There are two common types of brain injury – anoxia and hypoxic brain injury.
Anoxia is the result of oxygen deprivation. The brain needs a steady supply of sufficient oxygen to prevent cell death and perform the body’s essential function. If it goes without air, even for a few minutes, serious functional damage may occur. There are several subtypes of anoxia. For example, toxic anoxia occurs when a noxious substance blocks oxygen use, and anemic anoxia occurs when an underlying issue prevents your blood from carrying enough oxygen.
Hypoxic brain injury is similar to anoxic brain injury but occurs when the brain receives some oxygen but not enough to thrive. A common example of hypoxic brain injury would be failure to administer supplemental oxygen to an infant with low APGAR scores after birth. Left untreated, hypoxic brain injury can lead to serious injury or even death.
The Most Common Causes of Brain Injury
Some causes of brain injury are more common than others. The Centers for Disease Control and Prevention, the nation’s leading health agency, compiles data on brain injuries and their causes. According to their most recent report, these make up the majority of TBI and other forms of head injury:
- Falls (35%). Falls are the leading cause of brain injury, both in the nation and in Fort Lauderdale. Our large proportion of retirees and senior citizens make these injuries more common, but they are also more likely to cause serious injury. In fact, falls make up 62% of all TBIs in citizens over 65.
- Motor Vehicle Accidents (17%). Car crashes continue to be a leading cause of serious injury, especially brain injuries. This applies across all age groups. While falls are more likely to cause TBI, motor vehicle crashes are the most common cause of death from brain injury.
- Striking or being struck by an object (17%). Blunt force trauma is the third leading cause of all head injuries across all age groups, and the second leading cause of traumatic brain injury in children 14 and under.
- Assault (10%). Physical assault is another common form of brain injury, mostly in adults 18-65. Brain injuries from assault are extremely rare in children and the elderly.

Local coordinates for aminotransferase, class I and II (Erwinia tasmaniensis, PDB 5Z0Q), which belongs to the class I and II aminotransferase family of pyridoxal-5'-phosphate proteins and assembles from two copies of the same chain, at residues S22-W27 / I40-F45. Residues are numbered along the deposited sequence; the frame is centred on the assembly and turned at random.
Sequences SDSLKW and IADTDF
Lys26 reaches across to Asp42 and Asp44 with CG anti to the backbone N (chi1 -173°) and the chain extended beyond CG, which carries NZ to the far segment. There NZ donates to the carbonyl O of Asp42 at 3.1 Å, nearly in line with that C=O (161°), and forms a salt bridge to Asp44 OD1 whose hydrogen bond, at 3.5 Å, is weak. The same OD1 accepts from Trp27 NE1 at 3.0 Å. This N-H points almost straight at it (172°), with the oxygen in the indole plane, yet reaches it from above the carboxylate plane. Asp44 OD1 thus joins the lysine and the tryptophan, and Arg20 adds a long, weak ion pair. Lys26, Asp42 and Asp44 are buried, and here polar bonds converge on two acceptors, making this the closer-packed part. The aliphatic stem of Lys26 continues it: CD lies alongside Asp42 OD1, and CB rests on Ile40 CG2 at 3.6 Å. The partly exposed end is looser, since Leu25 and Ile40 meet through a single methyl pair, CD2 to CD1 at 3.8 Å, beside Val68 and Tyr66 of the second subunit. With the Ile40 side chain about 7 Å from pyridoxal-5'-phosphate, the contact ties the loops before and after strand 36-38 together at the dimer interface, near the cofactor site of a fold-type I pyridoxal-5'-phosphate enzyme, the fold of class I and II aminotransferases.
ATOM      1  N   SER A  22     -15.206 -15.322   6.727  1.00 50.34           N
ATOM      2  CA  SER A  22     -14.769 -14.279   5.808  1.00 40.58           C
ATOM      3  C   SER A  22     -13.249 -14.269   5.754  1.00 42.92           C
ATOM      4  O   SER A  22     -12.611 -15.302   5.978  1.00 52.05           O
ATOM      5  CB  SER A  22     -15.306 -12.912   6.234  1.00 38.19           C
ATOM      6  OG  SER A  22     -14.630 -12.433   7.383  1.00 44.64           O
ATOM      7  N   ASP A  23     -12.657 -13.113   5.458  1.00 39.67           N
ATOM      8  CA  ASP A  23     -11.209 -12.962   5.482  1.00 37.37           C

Other/Unknown (21%). Sometimes, it’s difficult to pinpoint the exact cause of a brain injury. Possible causes in this category could be playing recreational sports or preexisting conditions exacerbated by trauma.
Living With a Brain Injury: Your Next Steps
The days and weeks following a brain injury can be confusing. You may be wondering how to pay for your medical bills and therapy expenses or compensate for lost wages and any loss in earning capacity. Brain injuries often require long-term care and assistance and may even necessitate accommodations to your home.
If you believe you or a loved one’s injuries were the result of someone else’s legal fault, you may be able to file a personal injury lawsuit. These claims provide a necessary sense of financial relief to those who struggle with the everyday consequences of a brain injury. They provide compensation:
- For economic damages such as medical bills, lost wages, a loss in earning capacity, and the cost of ongoing care and rehabilitation, and;
- For non-monetary damages such as pain, suffering, and a loss in life quality.
To see if a personal injury settlement is right for you, reach out to our Fort Lauderdale injury attorneys at Chalik and Chalik for a free initial consultation. We will review the specifics of your case and help you in any way we can, whether it’s securing a settlement on your behalf or taking a case to trial. One of our partners oversees the entire process. We also offer our services on a contingency-fee basis, so you only pay if we win. To take advantage of our risk-free process today, contact us.